Monday, 11 June 2012

From Manchester and to London

On the 24 May Robert and two colleagues came from Manchester Grammar to visit us in Leeds. At the West Park Centre they looked at our main teaching set . They were able to see what you would get if space, and money, were no object, with our two sets of six basses,  tenor basses, cello pans etc. I also include with this big set single seconds and a single guitar for the beginners and the less able, and those for whom two pieces of metal forming one instrument is just too much to take in.

In my other life in schools I specialise in teaching music to children with Additional Needs [Special Needs], and it is through teaching them that I begin to understand more how the more mainstreamers learn stuff.  And it my undertanding that it is a question of expectation, and, for some people, coming to play an instrument means playing one item. Often you put a person [childen or adult] inside a set of six bass, ask them to play all the notes in front of them, and they play just the one drum.  Most people get over this expectation but some don't. And it doesn't seem to be linked to intelligence or general ability.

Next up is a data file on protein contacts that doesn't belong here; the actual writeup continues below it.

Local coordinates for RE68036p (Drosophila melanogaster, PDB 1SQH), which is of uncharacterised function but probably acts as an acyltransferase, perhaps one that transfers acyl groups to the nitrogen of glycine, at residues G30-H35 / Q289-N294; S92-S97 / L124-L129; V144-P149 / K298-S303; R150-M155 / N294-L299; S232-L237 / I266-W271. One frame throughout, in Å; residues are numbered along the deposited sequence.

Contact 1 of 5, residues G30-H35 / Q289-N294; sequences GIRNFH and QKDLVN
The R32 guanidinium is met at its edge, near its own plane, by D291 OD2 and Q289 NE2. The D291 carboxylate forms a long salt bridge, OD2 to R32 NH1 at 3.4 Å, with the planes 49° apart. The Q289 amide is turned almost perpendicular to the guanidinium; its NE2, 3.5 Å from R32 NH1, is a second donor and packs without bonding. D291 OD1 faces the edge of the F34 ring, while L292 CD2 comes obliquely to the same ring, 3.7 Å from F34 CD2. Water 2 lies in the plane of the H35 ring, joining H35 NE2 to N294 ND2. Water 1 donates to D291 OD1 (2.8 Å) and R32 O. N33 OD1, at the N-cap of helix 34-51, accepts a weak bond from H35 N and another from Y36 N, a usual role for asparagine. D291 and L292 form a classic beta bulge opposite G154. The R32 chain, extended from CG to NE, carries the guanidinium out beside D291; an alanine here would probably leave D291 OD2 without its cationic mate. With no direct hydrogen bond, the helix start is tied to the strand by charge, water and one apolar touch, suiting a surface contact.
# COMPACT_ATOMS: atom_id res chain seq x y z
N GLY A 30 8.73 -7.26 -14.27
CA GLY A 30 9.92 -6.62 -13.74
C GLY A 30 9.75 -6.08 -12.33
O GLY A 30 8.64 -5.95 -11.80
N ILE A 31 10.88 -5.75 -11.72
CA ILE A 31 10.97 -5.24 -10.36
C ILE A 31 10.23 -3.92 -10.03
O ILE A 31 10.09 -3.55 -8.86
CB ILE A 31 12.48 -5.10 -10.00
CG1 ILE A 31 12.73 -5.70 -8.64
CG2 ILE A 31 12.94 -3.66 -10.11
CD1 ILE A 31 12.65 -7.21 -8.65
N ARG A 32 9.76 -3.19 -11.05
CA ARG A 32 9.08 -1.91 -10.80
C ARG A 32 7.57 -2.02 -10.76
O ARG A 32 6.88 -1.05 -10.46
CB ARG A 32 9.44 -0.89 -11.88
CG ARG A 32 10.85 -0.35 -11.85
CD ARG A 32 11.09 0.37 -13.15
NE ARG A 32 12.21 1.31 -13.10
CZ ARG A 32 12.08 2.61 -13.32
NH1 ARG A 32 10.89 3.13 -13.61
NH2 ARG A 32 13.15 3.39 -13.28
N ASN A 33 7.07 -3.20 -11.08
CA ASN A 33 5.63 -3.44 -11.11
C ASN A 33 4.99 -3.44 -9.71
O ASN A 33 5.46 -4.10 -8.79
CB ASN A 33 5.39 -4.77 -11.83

And so, for the them, the single pans. [Which are also necessary in a marching band].

After that Robert and the gang jumped into my little Skoda Fabia and we toured Leeds. Quarry Mount, South Leeds, Sharp Lane, City of Leeds, all this on the hottest day of the year so far. We're hot and we're exhausted.
Our visitors have seen two primary and two high schools, three of our five pan teachers, a range of ability and experience and all using Foxwood Songsheets to learn to play from. Using notation for pans, or not, is a debate that I have been having with the World for 16 years now.  I was convinced for the need in the early 80s when I first met pans, and I when I first started devising the Foxwood Songsheets, and three decades later, I have seen nothing to convince me otherwise.

So it was with great pleasure that I went down to Lambeth the following week and met Mat Fox and was able to watch him teach his pan classes, and using notation. Easily able to join in with the classes myself. Mat and I met when we played pans together at the Southbank for the Festival of Britain last July in that glorious five band combo [maybe 100 players?] as we rocked through We Nah Goin' Home.  See the two pics of our bands in the Clore Ballroom at the Festival Hall, London. 
And, indeed, we rocked through quite a few tunes at his school. Can't show photos of children so here's pictures of a fountain in Kennington Park and a school  set into the terrace on the high street.

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